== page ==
Easily accessible from Branscombe village this collection of buildings curated by the National Trust give an interesting insight into the old village way of life. Watch blacksmiths at work at The Forge dating back to 1580, or experience what life was like as a miller at the restored watermill at Manor Mill. Then round it off with a delicious cream tea at the Old Bakery tearooms.
Click here for further details
Like an underground cathedral, the Beer Stone Caves are awe-inspiring caves with mighty halls of vaulted roofs and pillars. The likely source of the stone for many of the cathedrals, buildings and monuments you have visited throughout the UK, the vast man-made complex of underground caverns was created by centuries of quarrying, and now you can take a guided tour to find out more about their history. The entrance leads directly into the Roman section, which now houses a small museum containing pieces of Beer stone carved centuries ago by skilled masons, the tools used by the Quarrymen and copies of ancient documents and photographs. From there, it’s a journey through the centuries, not to mention the setting for seasonal events as well.
Click here for further details
Very interesting and worth a visit.
Really enjoyable and informative. Caves are cold but there were warm ponchos provided. Not too difficult to get round and no real steep areas so ok for people who are not mega fit.
Set in 8 acres of beautiful gardens with stunning coastal views, Pecorama is home to the award winning ‘Beer Heights Light Railway’, a 71/4 inch gauge miniature railway with steam locomotives that carry passengers through the grounds along with the Peco Model Railway Exhibition and shop offering everything for the casual train enthusiast right up to the most dedicated railway modeller. Younger visitors will also enjoy the outdoor play areas, zip wire, crazy golf and the ‘indoor soft play .
Click Here for further information including prices and opening times
Enjoy a free upgrade from standard ticket to first class ticket with your Toad Hall Cottages Discount Card
Perfect for adults and children. Train rides, and soft play as well as crazy golf and lovely gardens. Well worth a visit.
Really nice day out, lots to see and do, good exhibition of miniature railways and a bigger one to ride on. Pretty gardens and good play areas for the little ones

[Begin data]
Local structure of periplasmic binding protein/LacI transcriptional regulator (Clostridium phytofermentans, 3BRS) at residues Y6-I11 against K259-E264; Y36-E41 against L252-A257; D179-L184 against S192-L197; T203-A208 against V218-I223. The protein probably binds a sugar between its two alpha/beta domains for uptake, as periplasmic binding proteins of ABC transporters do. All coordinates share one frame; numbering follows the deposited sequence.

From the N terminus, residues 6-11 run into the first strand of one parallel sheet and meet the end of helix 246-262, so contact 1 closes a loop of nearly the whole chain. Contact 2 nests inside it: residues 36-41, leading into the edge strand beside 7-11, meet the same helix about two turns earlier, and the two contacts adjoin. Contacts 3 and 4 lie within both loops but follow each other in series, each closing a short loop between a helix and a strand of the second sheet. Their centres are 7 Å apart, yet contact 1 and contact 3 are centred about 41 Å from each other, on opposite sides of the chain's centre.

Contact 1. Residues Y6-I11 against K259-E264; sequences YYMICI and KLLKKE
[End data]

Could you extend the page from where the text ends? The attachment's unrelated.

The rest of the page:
Our 3rd time here & it was still very good! We spent time in the model railway exhibition, had 2 train rides, ate a good lunch in the café & laughed all the way round the crazy golf! Lovely place for kids - well laid out, clean & tidy. Would definitely recommend it for a day out with kids.
The Donkey Sanctuary was founded in 1969 and has since grown to the international charity it is today. The sanctuary near Sidmouth is open 365 days a year where you can meet hundreds of rescue donkeys, explore the scenic trails and have breakfast, lunch or a cream tea in the restaurant. Admission and parking is free but donations are welcome..
Click here for further information
Nice place to spend a few hours and very rare in this day an age is free (donations). Childrens play area could be a bit better.
Quite amazing. A wonderful experience and all the more impressive for having no entry charge.
Superb day out with 5 year old grandson! Very clean & well organised. Lots to do, including a good quiz trail (& a chocolate lollipop for a prize!). Well laid out with good eating & toilet facilities. We really enjoyed the ice creams!
The best day out we had in Devon! Absolutely loved this place and even better it's free! Fantastic cafe and so much for the children to do. It was so good in fact we visited it twice in the week we were down.
Great to find such a lovely place that is actually free (although donations are appreciated). They do wonderful work around the world so a good cause to support. Lovely walks, a nice cafe and friendly donkeys.